Blank lines are left in braille letters between segments that are not distinguished by margin indentions. When a letter is written in semiblock form, as in the illustration above and the following exercise, the only place a blank line is needed in braille is between the inside address and the salutation.
If a letter is written in full block form (without any indentions) and all segments start at the left margin, the same should be done in braille. In order to enable a braille reader to distinguish the different segments of the letter, just as in print a blank line is left between the inside address and the salutation, the salutation and the first paragraph, and between following paragraphs. A blank line is also left between the last line of the body of the letter and the closing. If there are writer's initials and/or a notice of enclosures followed by a postscript, a blank line should separate the two.
Prepare the following letter for submission to the instructor. Use the first line of each page for the running head LESSON 13 and the page number, as usual. A blank line should be left on the first page between the running head and the heading.
Shortly after 10 a.m., Feb. 5th, the SS Tubb reached the good old U.S.A. with me and the Mrs. on board. We were treated to the very best weather the Atlantic has to offer, i.e., wind, rain and fog, with the temperature dropping to 5ºF at times. However, the unpleasantness was greatly mitigated by the fact that we became acquainted with many interesting people. Allow me, for instance, to introduce you to Dr. Wm. Windham. (The Dr. is for Ph.D., not M.D.) Windy, as he was familiarly known to his fellow passengers, was formerly head of the Phys. Ed. Dept. of an obscure institution in New Haven, Conn., but was recently induced to contribute his talents to the improvement of NYUers. His specialty is the improvement of health through breath control and Yoga, and being a typical absent-minded prof. we jokingly told him that we feared we might someday find him turning blue in the face from having forgotten to resume breathing.
Also on board were an AFL-CIO official from Texas with an LL.D. from T. C. U. (c1970) and a D.Litt from UCLA and a Conservative M. P. from somewhere in Sussex, whose father had served with Eisenhower at S.H.A.E.F. during the 2d World War. These two were constantly engaged in interminable arguments over the UN and NATO. A third passenger would sometimes join in these discussions. He was a retired AT&T executive who often reminisced about F.D.R. and recalled how he had OKd the WPA projects.
Further diversion was provided by a comedian who had performed on several TV networks including ABC and NBC. His wife was more interested in her lineage than in comedy and frequently reminded us of her membership in the DAR.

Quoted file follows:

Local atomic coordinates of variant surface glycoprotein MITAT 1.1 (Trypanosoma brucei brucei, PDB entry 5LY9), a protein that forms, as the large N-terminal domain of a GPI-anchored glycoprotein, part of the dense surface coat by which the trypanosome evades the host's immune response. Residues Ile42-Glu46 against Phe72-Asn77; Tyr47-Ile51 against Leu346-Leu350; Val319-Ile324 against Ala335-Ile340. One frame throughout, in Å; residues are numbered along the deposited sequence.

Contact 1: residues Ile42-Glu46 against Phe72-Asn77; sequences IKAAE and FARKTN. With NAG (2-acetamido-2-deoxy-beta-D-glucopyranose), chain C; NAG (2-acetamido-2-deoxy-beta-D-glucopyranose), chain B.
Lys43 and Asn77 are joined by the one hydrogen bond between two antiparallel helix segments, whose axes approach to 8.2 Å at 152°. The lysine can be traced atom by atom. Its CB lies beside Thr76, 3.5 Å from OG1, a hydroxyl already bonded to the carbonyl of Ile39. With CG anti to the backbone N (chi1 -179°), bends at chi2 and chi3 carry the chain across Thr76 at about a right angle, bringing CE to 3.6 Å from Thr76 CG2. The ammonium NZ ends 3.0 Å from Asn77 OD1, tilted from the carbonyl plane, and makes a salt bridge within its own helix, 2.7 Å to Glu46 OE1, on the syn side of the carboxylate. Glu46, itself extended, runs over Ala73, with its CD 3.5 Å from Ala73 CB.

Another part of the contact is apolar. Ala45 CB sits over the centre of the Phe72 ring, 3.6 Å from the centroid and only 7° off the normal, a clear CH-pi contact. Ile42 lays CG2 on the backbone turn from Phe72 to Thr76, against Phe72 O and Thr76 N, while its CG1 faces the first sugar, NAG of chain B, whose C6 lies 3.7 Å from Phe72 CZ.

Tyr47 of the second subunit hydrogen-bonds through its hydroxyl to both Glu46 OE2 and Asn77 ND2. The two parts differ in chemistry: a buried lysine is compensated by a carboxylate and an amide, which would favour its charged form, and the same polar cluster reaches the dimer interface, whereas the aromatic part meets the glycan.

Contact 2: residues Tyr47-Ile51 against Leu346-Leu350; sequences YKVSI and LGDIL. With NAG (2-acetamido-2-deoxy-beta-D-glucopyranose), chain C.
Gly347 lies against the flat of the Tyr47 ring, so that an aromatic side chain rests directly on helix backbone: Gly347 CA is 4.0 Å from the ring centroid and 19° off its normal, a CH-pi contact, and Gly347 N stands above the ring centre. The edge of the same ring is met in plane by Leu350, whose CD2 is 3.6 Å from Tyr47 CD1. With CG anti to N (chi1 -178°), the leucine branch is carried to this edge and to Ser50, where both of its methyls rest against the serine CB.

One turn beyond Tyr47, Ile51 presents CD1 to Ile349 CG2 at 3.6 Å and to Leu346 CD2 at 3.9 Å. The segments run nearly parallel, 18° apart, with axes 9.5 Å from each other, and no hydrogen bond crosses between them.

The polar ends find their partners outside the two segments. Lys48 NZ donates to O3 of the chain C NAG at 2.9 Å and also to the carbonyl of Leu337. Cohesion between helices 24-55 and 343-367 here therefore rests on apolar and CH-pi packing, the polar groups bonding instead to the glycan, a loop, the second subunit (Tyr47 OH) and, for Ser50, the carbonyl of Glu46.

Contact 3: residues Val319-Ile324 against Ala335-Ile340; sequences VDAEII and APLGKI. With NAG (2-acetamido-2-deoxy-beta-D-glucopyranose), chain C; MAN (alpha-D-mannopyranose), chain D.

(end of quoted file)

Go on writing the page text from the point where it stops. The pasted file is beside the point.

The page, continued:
I will finish this account in a later letter as I must start packing. The Mrs. and I are taking off for Florida for a month of rest in the sun. Until the first of May address your letters to me c/o Gen. H. G. Fairweather, 1210 St. Augustine Rd., W. Palm Beach, FL 33401. Telephone no.: 305-743-6262.
P.S. 4/10/72. You can thank a sudden change in the weather for the fact that you are finally receiving this letter. Since arriving here in Fla., the temperature has been in the 70s and 80s, until last night, when it began turning colder about 10 p.m.; and early this a.m. the thermometer on our veranda registered 45o (F). I was forced to dig out my coat, and lo and behold! there in the pocket was your letter still unmailed.
Our trip down was remarkably fast—2 hr., 20 min. Not bad for a 1200 mi. jaunt, wouldn't you say? We were able to hitch a ride on an old B-52 that was being flown to Fla. to be used in training missions.
Gen. Fairweather has a beautiful and comfortable house with a large swimming pool that measures 20'6" by 40'. The only disturbing factor which somewhat interferes with my rest and quiet is a constantly barking dog that has the bark of a Great Dane but is about 20 ins. long and weighs all of 2# soaking wet!
I am proud to say that I will soon be able to type my own letters. While I was in England I began taking a correspondence course in typing—at the exorbitant cost of £495, 10% off for cash. I am now struggling with the intricacies of &, @, $, and °. After next month I will no longer need the services of a secretary.
Remember our conversation about the Japanese ¥? If you will check page C6, §4 of last Sunday's paper, you will see that it is on the rebound. Even so, I'll stick with investing in the good ol' US$ and/or the British £.
The wife and I are considering taking a trip to France and Belg. next spring. Would you be interested in joining us? Perhaps we could rent a BMW and do Europe in style. Eh, what?